Beldar, so what do you believe are her innate, gut instincts? I recall reading that she was nudging her husband to be touchy-feely about the idea of same-sex marriage. Now, of course, that alone doesn’t make her or anyone else a flaming liberal—after all, Patterico is a big softie about SSM, and I wouldn’t call him a leftist. But in general terms, when a person deems that such a basic, fundamental pillar of culture (ie, marriage) can now be twisted and turned, it’s not too much of a stretch to theorize that he or she will be far too easygoing about stretching socio-political boundaries in other ways.

    BTW, both of the leading Republicans don’t mind the idea of government forcing people to buy health insurance.

    America (and the Western World too) in the 21st century is awash in liberal sentiments, liberal biases.

    Mark (31bbb6)

  132. Romneybots are desperate.

    Gingrichbots are too.

    Dohbiden (ef98f0)

  133. “He’s sort of a cherubic Gerard Depardieu.”

    Mr. Feets – Gerard is pretty cherubic himself these days.

    daleyrocks (bf33e9)

  134. Shark Jumping Contest in Aisle 3.

    daleyrocks (bf33e9)

  135. There is such a thing as being civil, Mark, Mexico
    has been under the PAN for a dozen years, Argentina
    may be irreversible, in part thanks to QE 2,( thanks
    Ben,) the most interesting was this establishment deal in Italy, where they chose to hold off elections for a time.

    narciso (87e966)

  136. Balancing the Budget…
    With all of the sincerity and honesty residing within the Halls of Congress, I’m surprised that every Budget isn’t “balanced”.
    Yes, they “balanced” four consecutive budgets, and then promptly passed supplemental spending appropriations that drove each and every one over the brink into the red.
    How can I say that?
    Easy, I just looked at the end-of-fiscal-year reports by Treasury that showed that at no time during the last thirty + years did the National Debt decline at the conclusion of a Fiscal Year.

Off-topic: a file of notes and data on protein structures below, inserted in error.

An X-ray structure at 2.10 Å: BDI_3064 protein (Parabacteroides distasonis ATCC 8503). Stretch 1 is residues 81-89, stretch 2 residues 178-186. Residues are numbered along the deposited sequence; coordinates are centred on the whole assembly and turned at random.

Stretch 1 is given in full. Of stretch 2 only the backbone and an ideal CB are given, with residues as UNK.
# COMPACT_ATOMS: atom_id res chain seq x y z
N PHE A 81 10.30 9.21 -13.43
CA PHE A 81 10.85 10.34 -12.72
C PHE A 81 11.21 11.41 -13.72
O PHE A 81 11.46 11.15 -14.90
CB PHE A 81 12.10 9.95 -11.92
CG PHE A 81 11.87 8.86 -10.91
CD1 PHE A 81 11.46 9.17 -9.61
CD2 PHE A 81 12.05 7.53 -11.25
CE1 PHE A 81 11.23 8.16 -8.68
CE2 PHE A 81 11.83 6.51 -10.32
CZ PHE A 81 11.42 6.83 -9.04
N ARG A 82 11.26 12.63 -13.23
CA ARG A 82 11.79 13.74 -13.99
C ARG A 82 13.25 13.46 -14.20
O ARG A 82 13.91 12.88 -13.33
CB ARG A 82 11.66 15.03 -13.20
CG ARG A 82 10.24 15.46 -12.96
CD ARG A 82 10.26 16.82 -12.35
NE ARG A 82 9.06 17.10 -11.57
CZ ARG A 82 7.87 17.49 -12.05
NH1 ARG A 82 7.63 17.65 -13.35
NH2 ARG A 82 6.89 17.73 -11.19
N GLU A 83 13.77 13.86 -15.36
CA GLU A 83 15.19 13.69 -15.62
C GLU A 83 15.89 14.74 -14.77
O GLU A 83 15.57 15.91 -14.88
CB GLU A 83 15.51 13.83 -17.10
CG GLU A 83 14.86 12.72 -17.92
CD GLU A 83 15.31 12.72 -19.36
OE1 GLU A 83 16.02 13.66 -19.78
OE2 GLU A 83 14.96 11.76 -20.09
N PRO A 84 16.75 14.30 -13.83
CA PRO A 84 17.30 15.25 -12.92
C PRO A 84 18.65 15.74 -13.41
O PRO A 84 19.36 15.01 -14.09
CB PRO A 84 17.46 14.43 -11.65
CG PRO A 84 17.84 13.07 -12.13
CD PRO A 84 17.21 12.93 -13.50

So, they draw up a fantasy that says: Look at me, I’m a Balanced Budget.
    Then, it’s Spend, Spend, Spend, till her Daddy takes the T-Bird away – except Daddy is a prime enabler, and never does.

    BTW, narciso, PAN has elected the last two El Presidente’s, but I don’t think they ever had control of the “Congress” in all that time.

    AD-RtR/OS! (c544cc)

  137. Shhh . . . Kevin is scanning the wireless, looking for that “Palin endorses Newt” breaking news flash . . . . .

    Icy (ad8d03)

  138. I’m glad I finally saw an article that articulates exactly what has evolved without reverting back on a candidate’s stances 20 years ago. Romney, on all the major issues is a conservative. There are more people that believe him this time around than the last time and Romney WAS the conservative candidate endorsed by Rush Limbaugh, Ann Coulter, and Mark Levin in the last primary. This time around Romney is even further right than he was the last time and the “establishment” supports him. So aren’t a lot of rank and file voters for a plethora of reasons. G.H.W Bush,Dole, G.W. Bush, and then McCain. Romney is to the right of all of them when we look at what they believed at the time they got the nomination. Voters are starting to get that now… finally.

    Dave B (982f20)

  139. Axiomatic it is that a humble ham sandwich could beat Urkel.

    Shame we’ve only bulgar wheat gruel in the cupboard.

    gary gulrud (d88477)

  140. ” Romney WAS the conservative candidate endorsed by Rush Limbaugh, Ann Coulter, and Mark Levin in the last primary.”

    Against McVain and Huckster. Context.

    Any way you slice and dice ‘em, the omelet is a mouthful of merde.

    gary gulrud (d88477)

  141. 139. But every budget over the past 1000 days has been balanced.

    gary gulrud (d88477)

  142. I haven’t listened to Rush in a long time, but he’s on fire today.

    Rush seems to think Romney is a liar today, btw, so if Rush’s word means something to you… well…

    In reality, it means nothing, right? It’s just a confirmation bias thing?

    If you’re saying free abortion, free healthcare for illegals, a penalizing gun tax, huge tax increases, and spending such as Romneycare (which is ridiculously high) are conservative, well, I guess you really should vote for Romney.

    Dustin (401f3a)

  143. 133. But he moved the discussion forward. Now Dear Leader avoids torture with Predators and sharing classified info with Gitmo detainees.

    gary gulrud (d88477)

  144. 145. I do hold the ABO simplisme against Rush.

    And the fact he’s a Republican.

    OTOH, I could trust myself in a bestball foursome with Rush and a 5-Iron in my hand. First Duffer? I’d hang fer sure.

    gary gulrud (d88477)

  145. I do hold the ABO simplisme against Rush.

    Nobody’s perfect!

    He is very good today. Not that I listen to him often, so maybe he’s always this good?

    Dustin (401f3a)

  146. 148. Oh, I agree Dusty. Rush is the best. The Hope of Amerikkka taxi is shut down today for RSV and I’m missing my fix.

    Thanks for the play by play, please ignore my attempt at humour.

    gary gulrud (d88477)